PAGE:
Moammar Gadhafi is in a desert town outside Tripoli planning a counterattack, a Libyan military chief said Thursday morning.
Abdel Majid Mlegta, coordinator of the Tripoli military operations room, told Reuters someone we trust had said Gadhafi fled to Bani Walid, 150 km (95 miles) southeast of the capital, with his son Saif al-Islam and intelligence chief Abdullah al-Senoussi three days after Tripoli fell last week.
They wanted to set up an operations room there and conduct aggressive operations against us, he said. We have talked to notables from Bani Walid to arrest him and hand him over. They haven't responded. We are assessing our position.
Mlegta said Ali al-Ahwal, Gadhafi's coordinator for tribes, was also in Bani Walid, a stronghold of the powerful Warfalla tribe, Libya's biggest at about a million strong among a population of 6 million but by no means solidly pro-Gadhafi.
In four days we will come with up a solution. We are capable of ending the crisis but military action is out of the question right now, Mlegta said. We cannot attack this tribe because many of our brigades in Benghazi and Zintan are from Bani Walid. The sons of Bani Walid hold the key to the solution.
Fighters of the National Transitional Council said this week that they were 30 km from Bani Walid. The council has given pro-Gadhafi forces in the coastal city of Sirte until Saturday to surrender or face force.
The war may not be over until Gadhafi is killed or captured, but Libyans are keen to move on.
Russia recognized the NTC as Libya's new leaders gathered with their international partners in Paris to coordinate political and economic reconstruction 42 years to the day since Gaddafi toppled King Idris in a military coup in 1969.
While the conference is focused on rebuilding Libya, some participants will also be jostling for a share in postwar contracts in the wealthy North African oil and gas producer.
Russia abstained from a U.N. Security Council vote in March that allowed Western military intervention in Libya but then repeatedly accused NATO forces of overstepping their mandate to protect civilians and of siding with rebels in the civil war.
Some in Libya suggest that Tripoli may slight nations like Russia and China in favor of stalwarts of the intervention such as Britain, France, the United States and Qatar.
Eager to meet immediate civilian needs, the NTC is expected to push for rapid access to billions of dollars in foreign-held Libyan assets frozen under U.N. sanctions on Gadhafi.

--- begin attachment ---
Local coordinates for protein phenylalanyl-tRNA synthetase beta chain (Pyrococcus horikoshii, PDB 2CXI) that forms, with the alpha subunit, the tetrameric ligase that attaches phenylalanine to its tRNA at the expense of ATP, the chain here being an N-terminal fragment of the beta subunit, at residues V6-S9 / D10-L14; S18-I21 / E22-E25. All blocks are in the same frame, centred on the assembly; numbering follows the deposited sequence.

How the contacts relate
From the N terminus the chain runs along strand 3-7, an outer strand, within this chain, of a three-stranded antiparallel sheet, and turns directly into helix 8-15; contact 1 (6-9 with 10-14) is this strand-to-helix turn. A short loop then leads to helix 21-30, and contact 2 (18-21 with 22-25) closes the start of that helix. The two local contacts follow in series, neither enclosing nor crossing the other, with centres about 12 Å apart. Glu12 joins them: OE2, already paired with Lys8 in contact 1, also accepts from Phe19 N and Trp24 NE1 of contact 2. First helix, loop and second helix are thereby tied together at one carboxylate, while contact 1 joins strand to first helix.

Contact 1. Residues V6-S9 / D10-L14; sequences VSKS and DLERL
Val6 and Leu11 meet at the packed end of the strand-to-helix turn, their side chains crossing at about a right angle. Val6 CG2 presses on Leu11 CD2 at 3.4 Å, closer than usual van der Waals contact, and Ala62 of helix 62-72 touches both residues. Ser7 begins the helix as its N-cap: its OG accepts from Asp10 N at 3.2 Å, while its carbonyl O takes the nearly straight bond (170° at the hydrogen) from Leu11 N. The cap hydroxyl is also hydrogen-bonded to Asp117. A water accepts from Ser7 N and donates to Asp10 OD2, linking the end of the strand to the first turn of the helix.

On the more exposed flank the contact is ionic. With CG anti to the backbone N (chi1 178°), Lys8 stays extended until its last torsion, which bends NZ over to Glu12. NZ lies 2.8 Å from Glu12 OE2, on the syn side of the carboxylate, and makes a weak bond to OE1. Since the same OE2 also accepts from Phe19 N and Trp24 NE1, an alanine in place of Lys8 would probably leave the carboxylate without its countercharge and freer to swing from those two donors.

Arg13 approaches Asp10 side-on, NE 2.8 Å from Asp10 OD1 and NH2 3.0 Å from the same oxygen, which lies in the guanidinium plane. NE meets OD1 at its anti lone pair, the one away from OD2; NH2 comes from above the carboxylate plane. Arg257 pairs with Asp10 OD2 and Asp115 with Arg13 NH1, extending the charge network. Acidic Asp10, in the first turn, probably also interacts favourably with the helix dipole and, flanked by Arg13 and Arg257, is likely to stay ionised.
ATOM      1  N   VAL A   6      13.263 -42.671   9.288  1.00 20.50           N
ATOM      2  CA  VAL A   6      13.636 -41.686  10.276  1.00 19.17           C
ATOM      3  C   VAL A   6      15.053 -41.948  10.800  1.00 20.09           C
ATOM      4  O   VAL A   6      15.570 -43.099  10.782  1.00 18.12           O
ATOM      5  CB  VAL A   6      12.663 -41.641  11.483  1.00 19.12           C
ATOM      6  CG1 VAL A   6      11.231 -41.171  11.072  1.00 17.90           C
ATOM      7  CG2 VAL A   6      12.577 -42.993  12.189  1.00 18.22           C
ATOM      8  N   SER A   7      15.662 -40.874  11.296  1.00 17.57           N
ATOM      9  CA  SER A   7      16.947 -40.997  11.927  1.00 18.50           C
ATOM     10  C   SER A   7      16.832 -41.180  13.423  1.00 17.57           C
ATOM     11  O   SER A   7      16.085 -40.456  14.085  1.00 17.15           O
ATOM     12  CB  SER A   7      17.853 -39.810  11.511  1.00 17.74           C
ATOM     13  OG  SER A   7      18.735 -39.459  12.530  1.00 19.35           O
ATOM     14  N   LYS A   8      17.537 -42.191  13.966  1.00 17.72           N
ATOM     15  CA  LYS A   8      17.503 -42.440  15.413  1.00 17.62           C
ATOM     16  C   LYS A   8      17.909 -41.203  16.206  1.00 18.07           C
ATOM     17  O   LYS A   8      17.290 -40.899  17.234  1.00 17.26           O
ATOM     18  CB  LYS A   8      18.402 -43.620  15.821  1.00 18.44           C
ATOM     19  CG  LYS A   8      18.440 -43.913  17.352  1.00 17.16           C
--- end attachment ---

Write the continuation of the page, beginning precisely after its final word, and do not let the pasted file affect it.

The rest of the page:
The United States and Britain have won U.N. permission to unfreeze $1.5 billion each of Libyan assets, and France has received approval for the release of 1.5 billion euros ($2.16 billion) out of a total 7.6 billion euros.
NATO warplanes are still harrying pro-Gadhafi forces in Sirte and some desert towns in the interior.
With the NTC's Saturday ultimatum looming, some civilians have fled from Sirte, fearing a bloody showdown, and Gadhafi's son Saadi began talking of a peaceful solution.
We were talking about negotiations based on ending bloodshed, Saadi, whose whereabouts are not clear, said on al-Arabiya television on Wednesday, saying his father had authorized him to parley with the NTC.
But a starkly different message of defiance came from Gadhafi's better-known son Saif al-Islam.
We must wage a campaign of attrition day and night until these lands are cleansed from these gangs and traitors, he said in a statement broadcast on a Syrian-owned TV channel.
We assure people that we are standing fast and the commander is in good condition, Saif said, adding that there were 20,000 loyalist soldiers ready to defend Sirte.
The head of Tripoli's military council, Abdul Hakim Belhadj, told Reuters he had spoken to Saadi by telephone and had promised him decent treatment if he surrenders.
We want to spare bloodletting, therefore negotiation and surrender is preferable, Belhadj said. If this does not happen there is no other way except a military solution.
With Gadhafi driven from power, the Friends of Libya conference in Paris gives the NTC its first platform to address the world. Its chairman, Mustafa Abdel Jalil, will outline plans for a new constitution, elections within 18 months and ways to avoid any descent into postwar Iraq-style bloodletting.
We have to help the National Transitional Council because the country is devastated, the humanitarian situation is difficult and there's a lack of water, electricity and fuel, French Foreign Minister Alain Juppe said on RTL radio.
Libyans who revolted against Gadhafi in February needed NATO air power to help them win, but, given their country's unhappy colonial history, they remain wary of foreign meddling.
(Reporting by By Samia Nakhoul and Mohammed Abbas in Tripoli, Emma Farge, Robert Birsel and Alex Dziadosz in Benghazi, Giles Elgood, Richard Valdmanis and Alastair Macdonald Catherine Bremer, Brian Love and John Irish in Paris, Keith Weir in London and Luke Baker in Brussels;Writing by Alistair Lyon; Editing by Jon Boyle)